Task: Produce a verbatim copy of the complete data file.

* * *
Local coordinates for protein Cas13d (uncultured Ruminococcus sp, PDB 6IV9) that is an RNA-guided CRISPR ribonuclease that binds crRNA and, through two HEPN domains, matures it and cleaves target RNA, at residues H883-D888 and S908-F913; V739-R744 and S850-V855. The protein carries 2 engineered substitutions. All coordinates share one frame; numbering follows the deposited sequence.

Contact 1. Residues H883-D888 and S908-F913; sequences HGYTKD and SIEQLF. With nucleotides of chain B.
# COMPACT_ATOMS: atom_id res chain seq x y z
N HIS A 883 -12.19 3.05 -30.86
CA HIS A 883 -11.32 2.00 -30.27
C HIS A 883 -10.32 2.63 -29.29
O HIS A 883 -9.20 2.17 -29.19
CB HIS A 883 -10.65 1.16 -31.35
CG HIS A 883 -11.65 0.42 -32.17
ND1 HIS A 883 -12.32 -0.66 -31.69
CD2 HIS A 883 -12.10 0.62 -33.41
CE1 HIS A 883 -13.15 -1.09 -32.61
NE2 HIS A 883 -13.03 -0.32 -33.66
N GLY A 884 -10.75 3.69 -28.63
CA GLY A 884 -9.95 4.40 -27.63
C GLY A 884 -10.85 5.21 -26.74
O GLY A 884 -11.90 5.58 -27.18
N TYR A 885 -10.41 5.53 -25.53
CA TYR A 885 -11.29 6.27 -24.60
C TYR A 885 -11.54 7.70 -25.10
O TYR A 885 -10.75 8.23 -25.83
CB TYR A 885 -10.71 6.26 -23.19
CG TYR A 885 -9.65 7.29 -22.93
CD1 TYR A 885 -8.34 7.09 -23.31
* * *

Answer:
Local coordinates for protein Cas13d (uncultured Ruminococcus sp, PDB 6IV9) that is an RNA-guided CRISPR ribonuclease that binds crRNA and, through two HEPN domains, matures it and cleaves target RNA, at residues H883-D888 and S908-F913; V739-R744 and S850-V855. The protein carries 2 engineered substitutions. All coordinates share one frame; numbering follows the deposited sequence.

Contact 1. Residues H883-D888 and S908-F913; sequences HGYTKD and SIEQLF. With nucleotides of chain B.
# COMPACT_ATOMS: atom_id res chain seq x y z
N HIS A 883 -12.19 3.05 -30.86
CA HIS A 883 -11.32 2.00 -30.27
C HIS A 883 -10.32 2.63 -29.29
O HIS A 883 -9.20 2.17 -29.19
CB HIS A 883 -10.65 1.16 -31.35
CG HIS A 883 -11.65 0.42 -32.17
ND1 HIS A 883 -12.32 -0.66 -31.69
CD2 HIS A 883 -12.10 0.62 -33.41
CE1 HIS A 883 -13.15 -1.09 -32.61
NE2 HIS A 883 -13.03 -0.32 -33.66
N GLY A 884 -10.75 3.69 -28.63
CA GLY A 884 -9.95 4.40 -27.63
C GLY A 884 -10.85 5.21 -26.74
O GLY A 884 -11.90 5.58 -27.18
N TYR A 885 -10.41 5.53 -25.53
CA TYR A 885 -11.29 6.27 -24.60
C TYR A 885 -11.54 7.70 -25.10
O TYR A 885 -10.75 8.23 -25.83
CB TYR A 885 -10.71 6.26 -23.19
CG TYR A 885 -9.65 7.29 -22.93
CD1 TYR A 885 -8.34 7.09 -23.31